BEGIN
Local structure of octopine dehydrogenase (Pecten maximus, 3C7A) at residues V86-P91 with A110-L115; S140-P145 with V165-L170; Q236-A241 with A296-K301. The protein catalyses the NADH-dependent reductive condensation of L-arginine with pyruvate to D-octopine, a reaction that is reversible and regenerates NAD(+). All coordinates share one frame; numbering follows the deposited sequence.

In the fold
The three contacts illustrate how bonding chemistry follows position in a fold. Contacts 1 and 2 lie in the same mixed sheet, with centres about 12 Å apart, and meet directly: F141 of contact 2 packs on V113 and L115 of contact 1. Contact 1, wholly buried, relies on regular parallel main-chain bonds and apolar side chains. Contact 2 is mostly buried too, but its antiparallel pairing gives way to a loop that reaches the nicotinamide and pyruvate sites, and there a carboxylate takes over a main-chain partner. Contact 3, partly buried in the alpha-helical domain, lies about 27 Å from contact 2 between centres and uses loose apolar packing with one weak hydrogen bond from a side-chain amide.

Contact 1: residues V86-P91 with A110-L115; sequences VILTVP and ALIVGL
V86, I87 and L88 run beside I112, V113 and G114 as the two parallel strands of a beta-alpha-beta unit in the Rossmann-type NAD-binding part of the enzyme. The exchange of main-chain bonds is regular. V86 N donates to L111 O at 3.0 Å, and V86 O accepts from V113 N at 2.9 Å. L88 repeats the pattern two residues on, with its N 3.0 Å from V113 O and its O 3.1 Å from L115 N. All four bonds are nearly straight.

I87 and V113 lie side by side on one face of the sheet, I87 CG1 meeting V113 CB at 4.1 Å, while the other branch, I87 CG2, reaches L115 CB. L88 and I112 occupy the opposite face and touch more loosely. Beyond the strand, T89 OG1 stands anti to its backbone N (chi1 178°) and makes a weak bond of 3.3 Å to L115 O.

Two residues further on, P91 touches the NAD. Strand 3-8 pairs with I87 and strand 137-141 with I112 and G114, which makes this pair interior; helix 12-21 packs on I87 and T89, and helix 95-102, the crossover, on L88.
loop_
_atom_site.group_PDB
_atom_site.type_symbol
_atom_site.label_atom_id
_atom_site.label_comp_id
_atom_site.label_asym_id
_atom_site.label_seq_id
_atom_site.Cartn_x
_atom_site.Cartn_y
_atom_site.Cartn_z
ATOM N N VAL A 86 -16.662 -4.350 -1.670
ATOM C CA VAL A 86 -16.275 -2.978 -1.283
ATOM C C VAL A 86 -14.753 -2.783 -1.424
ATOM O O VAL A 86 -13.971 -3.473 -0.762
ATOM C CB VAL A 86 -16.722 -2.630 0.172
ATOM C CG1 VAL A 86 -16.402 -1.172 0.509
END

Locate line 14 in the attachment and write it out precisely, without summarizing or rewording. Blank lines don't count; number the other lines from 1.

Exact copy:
_atom_site.label_seq_id